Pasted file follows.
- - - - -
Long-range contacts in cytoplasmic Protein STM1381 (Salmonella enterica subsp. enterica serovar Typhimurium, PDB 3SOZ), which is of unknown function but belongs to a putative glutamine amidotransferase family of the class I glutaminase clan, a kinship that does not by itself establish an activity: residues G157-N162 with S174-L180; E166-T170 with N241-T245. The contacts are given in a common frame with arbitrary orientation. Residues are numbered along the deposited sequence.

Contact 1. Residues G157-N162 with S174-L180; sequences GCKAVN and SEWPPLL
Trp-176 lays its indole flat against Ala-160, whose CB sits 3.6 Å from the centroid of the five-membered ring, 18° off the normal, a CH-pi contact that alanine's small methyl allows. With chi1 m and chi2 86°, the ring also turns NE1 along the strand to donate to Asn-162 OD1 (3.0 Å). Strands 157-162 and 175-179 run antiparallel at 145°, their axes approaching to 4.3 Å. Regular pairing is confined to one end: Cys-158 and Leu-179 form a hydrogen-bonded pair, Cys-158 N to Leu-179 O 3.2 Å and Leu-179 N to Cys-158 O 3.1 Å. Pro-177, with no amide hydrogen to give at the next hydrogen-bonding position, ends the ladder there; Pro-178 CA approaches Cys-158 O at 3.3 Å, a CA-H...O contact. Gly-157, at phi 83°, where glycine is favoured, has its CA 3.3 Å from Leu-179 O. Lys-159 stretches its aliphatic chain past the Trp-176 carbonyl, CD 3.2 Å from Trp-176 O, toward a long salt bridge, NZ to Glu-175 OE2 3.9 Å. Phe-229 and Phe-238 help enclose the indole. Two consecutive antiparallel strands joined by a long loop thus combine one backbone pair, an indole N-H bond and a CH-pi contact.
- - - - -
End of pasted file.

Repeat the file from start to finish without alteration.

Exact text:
Long-range contacts in cytoplasmic Protein STM1381 (Salmonella enterica subsp. enterica serovar Typhimurium, PDB 3SOZ), which is of unknown function but belongs to a putative glutamine amidotransferase family of the class I glutaminase clan, a kinship that does not by itself establish an activity: residues G157-N162 with S174-L180; E166-T170 with N241-T245. The contacts are given in a common frame with arbitrary orientation. Residues are numbered along the deposited sequence.

Contact 1. Residues G157-N162 with S174-L180; sequences GCKAVN and SEWPPLL
Trp-176 lays its indole flat against Ala-160, whose CB sits 3.6 Å from the centroid of the five-membered ring, 18° off the normal, a CH-pi contact that alanine's small methyl allows. With chi1 m and chi2 86°, the ring also turns NE1 along the strand to donate to Asn-162 OD1 (3.0 Å). Strands 157-162 and 175-179 run antiparallel at 145°, their axes approaching to 4.3 Å. Regular pairing is confined to one end: Cys-158 and Leu-179 form a hydrogen-bonded pair, Cys-158 N to Leu-179 O 3.2 Å and Leu-179 N to Cys-158 O 3.1 Å. Pro-177, with no amide hydrogen to give at the next hydrogen-bonding position, ends the ladder there; Pro-178 CA approaches Cys-158 O at 3.3 Å, a CA-H...O contact. Gly-157, at phi 83°, where glycine is favoured, has its CA 3.3 Å from Leu-179 O. Lys-159 stretches its aliphatic chain past the Trp-176 carbonyl, CD 3.2 Å from Trp-176 O, toward a long salt bridge, NZ to Glu-175 OE2 3.9 Å. Phe-229 and Phe-238 help enclose the indole. Two consecutive antiparallel strands joined by a long loop thus combine one backbone pair, an indole N-H bond and a CH-pi contact.